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01/20/2012 08:54 am ET Updated Oct 11, 2012

Space Heater: What It's Worth (PHOTOS)

In What It's Worth, we investigate why an everyday household item is worth buying...and what to look for when shopping for that very item. This week, we're taking a closer look at space heaters.

As you may recall from our previous week's What It's Worth article about electric blankets that we've made it our top priority to stay warm and indoors at home (as much as possible) this January. But in truth, we've been having trouble keeping pace with the alternating hot and cold days during the past week.

Not that we're complaining about the fair temperature, but the unstable weather definitely has us constantly adjusting our radiators and cranking up the heat, which is not very energy efficient. So for an alternative, we're looking into space heaters.

For many city dwellers who live in tiny apartments without central heating or for homeowners who live in houses with many rooms, a space heater can be a handy device to have around. Many space heaters in the marketplace come in compact sizes and are easy to carry from room to room -- they're like moveable fire. And it's good to know what you're in the market for beforehand in terms of how the heat is emitted (convection relies on air circulating in a room, infrared emissions heat up people and objects directly, ceramic plates have embedded wires that heat up from electricity). We prefer ceramic heating, although this does make the room very dry.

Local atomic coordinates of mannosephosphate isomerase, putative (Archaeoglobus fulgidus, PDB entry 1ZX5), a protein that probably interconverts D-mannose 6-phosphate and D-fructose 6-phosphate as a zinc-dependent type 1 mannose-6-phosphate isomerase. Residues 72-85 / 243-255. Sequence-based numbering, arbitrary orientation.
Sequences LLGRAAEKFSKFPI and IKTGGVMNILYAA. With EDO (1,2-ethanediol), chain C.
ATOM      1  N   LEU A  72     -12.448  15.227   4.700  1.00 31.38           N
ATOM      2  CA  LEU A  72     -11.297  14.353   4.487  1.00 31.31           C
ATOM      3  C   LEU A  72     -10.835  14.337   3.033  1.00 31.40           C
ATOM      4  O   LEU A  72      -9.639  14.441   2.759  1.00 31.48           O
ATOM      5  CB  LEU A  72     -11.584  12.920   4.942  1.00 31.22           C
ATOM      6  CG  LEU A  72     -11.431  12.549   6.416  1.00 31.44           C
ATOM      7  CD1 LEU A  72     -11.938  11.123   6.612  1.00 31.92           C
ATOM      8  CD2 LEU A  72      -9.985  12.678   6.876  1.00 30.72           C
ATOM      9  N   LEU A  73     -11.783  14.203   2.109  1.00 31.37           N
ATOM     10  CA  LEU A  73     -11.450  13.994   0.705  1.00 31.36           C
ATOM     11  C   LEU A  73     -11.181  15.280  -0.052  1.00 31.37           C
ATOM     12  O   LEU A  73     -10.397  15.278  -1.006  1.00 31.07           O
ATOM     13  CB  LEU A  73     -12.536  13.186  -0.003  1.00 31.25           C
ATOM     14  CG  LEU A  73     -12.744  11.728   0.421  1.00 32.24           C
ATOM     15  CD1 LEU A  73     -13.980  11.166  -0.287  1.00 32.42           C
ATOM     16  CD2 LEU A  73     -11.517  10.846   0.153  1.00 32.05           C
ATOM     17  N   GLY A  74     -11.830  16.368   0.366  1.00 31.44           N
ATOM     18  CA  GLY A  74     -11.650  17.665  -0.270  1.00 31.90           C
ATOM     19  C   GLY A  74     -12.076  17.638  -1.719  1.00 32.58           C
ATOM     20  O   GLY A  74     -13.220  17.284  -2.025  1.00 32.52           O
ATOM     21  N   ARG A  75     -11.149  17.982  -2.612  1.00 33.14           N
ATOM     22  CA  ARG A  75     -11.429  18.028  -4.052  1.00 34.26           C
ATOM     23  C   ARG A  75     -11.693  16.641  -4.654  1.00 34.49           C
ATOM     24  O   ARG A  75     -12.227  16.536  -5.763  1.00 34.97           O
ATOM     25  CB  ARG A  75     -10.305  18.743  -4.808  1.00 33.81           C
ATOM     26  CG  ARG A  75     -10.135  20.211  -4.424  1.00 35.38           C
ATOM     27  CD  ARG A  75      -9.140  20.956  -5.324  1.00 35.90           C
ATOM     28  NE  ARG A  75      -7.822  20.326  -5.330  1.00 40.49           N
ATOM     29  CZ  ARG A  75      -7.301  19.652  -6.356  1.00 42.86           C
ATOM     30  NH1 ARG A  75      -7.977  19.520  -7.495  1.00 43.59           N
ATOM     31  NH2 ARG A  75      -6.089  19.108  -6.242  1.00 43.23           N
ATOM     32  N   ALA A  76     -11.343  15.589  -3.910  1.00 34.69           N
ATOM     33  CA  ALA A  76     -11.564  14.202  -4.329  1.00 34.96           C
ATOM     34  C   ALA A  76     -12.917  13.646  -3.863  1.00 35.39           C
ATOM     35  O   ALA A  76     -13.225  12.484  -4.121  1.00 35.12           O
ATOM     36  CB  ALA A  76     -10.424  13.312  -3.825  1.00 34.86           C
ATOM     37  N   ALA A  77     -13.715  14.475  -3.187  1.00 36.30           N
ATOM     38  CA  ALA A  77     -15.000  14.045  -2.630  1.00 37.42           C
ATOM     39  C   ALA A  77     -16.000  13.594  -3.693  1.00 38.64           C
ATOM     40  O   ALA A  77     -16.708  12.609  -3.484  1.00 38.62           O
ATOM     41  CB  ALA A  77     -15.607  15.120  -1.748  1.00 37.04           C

However, most space heaters are meant to spread heat in small areas and shouldn't be used in lieu of larger radiators to heat up an entire room. This could be hazardous as this can cause smaller, more compact space heaters to burn out quickly...from our own personal experience (a small space heater once shot out flames from the vents due to overuse in a big space). That said, always remember to position a space heater with a lot of room around it so that the vents are not blocked and the hot air can circulate.

On the flip side, a space heater can be a great way to cut costs also since you won't leave it on for hours on end. We advise not to keep a space heater on overnight as dries up the air and is also a fire hazard. And if you have an electric blanket or a plush comforter, you won't need the space heater to keep you warm when you're in bed at night. Remember: Safety first. Always.

Flip through the slideshow to see some of the space heaters that we think are worth a look:

PHOTO GALLERIES

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